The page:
The strangest fish in all of Mexico – the axolotl – isn’t actually a fish at all, but that’s just the least of Ambystoma mexicanum’s issues
The extremely strange Mexican walking fish, or axolotl, seems plagued with problems. For a start, there is the confusion over its name – it’s not a fish at all, but a rare type of salamander which, for a number of reasons, seems to have been caught in an evolutionary dead end.
Its natural habitat was formerly limited to two high-altitude lakes in Mexico – Lake Xochimilco, and Lake Chalco – both of which were drained by settlers following the Spanish conquest of the Aztec civilisation during the early part of the 16th Century.
Today, Lake Chalco has completely disappeared under Mexico City’s extensive urban sprawl, and not much is left of Lake Xochimilco save for a few polluted canals. The existence of axolotl in the habitats that were left to them was further threatened by the introduction of invasive species, the end result of which has left the Mexican walking fish treading a fine line along the edge of extinction.
Not surprisingly, the axolotl is on the CITES list of endangered species, and is currently listed on the IUCN Red List of Threatened Species as Critically Endangered. The last assessment in 2019 estimated there might be as many as 1,000 individuals left in the world – or as few as just 50.
Some might say that the omens surrounding A. mexicanum‘s fate had long ago been foretold – centuries ago when it was plentiful and abundant, the axolotl was considered a delicacy by Aztec gourmets and is thought to be named after their god for deformity and death – Xolotl.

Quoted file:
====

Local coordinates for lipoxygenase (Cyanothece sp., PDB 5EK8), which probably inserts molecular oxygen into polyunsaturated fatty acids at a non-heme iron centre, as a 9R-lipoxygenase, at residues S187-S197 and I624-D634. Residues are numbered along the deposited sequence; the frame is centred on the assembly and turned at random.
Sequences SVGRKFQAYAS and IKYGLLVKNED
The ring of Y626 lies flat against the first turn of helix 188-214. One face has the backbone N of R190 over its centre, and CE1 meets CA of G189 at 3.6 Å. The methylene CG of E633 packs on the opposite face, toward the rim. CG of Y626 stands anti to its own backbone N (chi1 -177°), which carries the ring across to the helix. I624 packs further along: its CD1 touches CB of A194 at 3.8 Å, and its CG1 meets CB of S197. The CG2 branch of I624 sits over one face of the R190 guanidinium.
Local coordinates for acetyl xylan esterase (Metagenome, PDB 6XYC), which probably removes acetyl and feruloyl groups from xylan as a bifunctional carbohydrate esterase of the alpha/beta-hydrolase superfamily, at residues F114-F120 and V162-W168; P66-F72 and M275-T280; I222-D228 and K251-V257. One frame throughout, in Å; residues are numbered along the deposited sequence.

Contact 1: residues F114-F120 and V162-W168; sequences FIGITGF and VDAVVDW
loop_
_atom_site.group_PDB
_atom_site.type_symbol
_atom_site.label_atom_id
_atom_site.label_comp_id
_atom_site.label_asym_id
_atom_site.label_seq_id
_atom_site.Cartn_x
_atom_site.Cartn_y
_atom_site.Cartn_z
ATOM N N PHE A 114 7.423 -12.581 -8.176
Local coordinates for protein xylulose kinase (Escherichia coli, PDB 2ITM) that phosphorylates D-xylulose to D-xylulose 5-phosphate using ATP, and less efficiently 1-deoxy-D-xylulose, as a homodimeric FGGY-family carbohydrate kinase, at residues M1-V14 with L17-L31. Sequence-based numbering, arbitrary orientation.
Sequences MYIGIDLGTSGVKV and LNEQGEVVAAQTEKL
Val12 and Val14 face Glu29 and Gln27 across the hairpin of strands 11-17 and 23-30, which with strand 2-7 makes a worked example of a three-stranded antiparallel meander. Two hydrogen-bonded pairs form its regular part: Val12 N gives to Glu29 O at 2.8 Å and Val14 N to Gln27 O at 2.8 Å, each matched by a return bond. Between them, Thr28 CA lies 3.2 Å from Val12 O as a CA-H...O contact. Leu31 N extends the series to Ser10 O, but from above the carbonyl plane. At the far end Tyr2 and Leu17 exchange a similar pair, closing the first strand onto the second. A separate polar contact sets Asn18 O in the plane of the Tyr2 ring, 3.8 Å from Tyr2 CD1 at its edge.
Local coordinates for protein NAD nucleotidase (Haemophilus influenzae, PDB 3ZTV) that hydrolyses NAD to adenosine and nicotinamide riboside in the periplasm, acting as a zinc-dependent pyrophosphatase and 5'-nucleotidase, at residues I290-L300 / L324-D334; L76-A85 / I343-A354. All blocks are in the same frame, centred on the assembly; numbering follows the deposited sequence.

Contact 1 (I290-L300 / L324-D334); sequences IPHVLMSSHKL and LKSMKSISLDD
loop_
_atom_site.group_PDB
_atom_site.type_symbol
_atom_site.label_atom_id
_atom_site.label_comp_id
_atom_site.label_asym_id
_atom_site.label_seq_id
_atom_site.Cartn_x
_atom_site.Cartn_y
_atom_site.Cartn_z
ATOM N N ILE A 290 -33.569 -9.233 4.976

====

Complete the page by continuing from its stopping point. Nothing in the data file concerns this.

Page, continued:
Like other salamanders, the axolotl is an amphibian, but unlike its relatives, it has evolved as a solely aquatic beast due to a phenomenon known as neoteny, in which the animal remains stuck in the larval stage and doesn’t develop functioning lungs as it matures.
Neoteny is considered by some to be a backward step in evolutionary terms and its cause is much debated – but in salamanders, it may be a survival mechanism, as reaching sexual maturity while remaining small in body size may help the species survive and reproduce in food-scarce environments.
The axolotl has had one fortuitous spin of the evolutionary dice, as it can regrow damaged limbs and other tissues, which has fascinated scientists for many years as the ability to regenerate body parts in humans would be the greatest biotechnological game-changer of all time.
On the downside to this good fortune, however, is the fact that it has a large and easy-to-experiment-on embryo, which effectively means the axolotl has been saved from total extinction just to become a staple of research in labs around the world.